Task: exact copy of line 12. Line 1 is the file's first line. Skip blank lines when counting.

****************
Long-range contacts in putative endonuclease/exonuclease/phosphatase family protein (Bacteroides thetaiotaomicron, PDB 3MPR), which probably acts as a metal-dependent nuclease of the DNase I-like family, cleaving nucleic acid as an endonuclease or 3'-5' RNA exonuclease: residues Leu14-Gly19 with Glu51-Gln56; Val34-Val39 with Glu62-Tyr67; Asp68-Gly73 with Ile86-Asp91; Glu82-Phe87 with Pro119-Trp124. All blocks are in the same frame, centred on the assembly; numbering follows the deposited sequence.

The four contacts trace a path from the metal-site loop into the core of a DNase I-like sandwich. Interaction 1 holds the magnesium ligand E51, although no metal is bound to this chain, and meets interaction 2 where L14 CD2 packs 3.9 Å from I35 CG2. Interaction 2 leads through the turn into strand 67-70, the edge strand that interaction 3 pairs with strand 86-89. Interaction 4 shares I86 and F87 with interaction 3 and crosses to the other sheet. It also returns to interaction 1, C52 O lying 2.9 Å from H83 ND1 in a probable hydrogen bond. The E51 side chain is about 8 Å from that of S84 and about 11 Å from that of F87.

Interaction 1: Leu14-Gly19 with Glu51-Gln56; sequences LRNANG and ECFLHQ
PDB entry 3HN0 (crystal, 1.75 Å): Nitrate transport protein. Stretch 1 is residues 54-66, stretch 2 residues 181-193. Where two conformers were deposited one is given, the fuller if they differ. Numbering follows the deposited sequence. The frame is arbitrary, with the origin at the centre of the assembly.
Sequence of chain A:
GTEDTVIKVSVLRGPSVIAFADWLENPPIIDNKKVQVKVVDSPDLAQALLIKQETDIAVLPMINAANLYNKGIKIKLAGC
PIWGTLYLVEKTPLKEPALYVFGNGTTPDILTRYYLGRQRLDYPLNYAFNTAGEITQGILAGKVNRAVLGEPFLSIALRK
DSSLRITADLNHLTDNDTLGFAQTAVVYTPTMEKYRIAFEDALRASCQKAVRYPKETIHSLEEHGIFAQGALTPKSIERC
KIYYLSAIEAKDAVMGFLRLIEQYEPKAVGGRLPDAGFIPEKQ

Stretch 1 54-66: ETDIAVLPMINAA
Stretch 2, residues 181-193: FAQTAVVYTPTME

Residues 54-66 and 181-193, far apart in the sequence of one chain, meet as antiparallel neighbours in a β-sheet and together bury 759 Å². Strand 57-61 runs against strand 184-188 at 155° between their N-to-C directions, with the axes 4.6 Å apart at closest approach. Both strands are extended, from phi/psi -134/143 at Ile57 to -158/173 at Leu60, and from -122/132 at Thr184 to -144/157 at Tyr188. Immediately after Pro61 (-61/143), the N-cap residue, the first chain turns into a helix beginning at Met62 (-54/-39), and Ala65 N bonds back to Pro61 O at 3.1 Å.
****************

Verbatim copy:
Residues 54-66 and 181-193, far apart in the sequence of one chain, meet as antiparallel neighbours in a β-sheet and together bury 759 Å². Strand 57-61 runs against strand 184-188 at 155° between their N-to-C directions, with the axes 4.6 Å apart at closest approach. Both strands are extended, from phi/psi -134/143 at Ile57 to -158/173 at Leu60, and from -122/132 at Thr184 to -144/157 at Tyr188. Immediately after Pro61 (-61/143), the N-cap residue, the first chain turns into a helix beginning at Met62 (-54/-39), and Ala65 N bonds back to Pro61 O at 3.1 Å.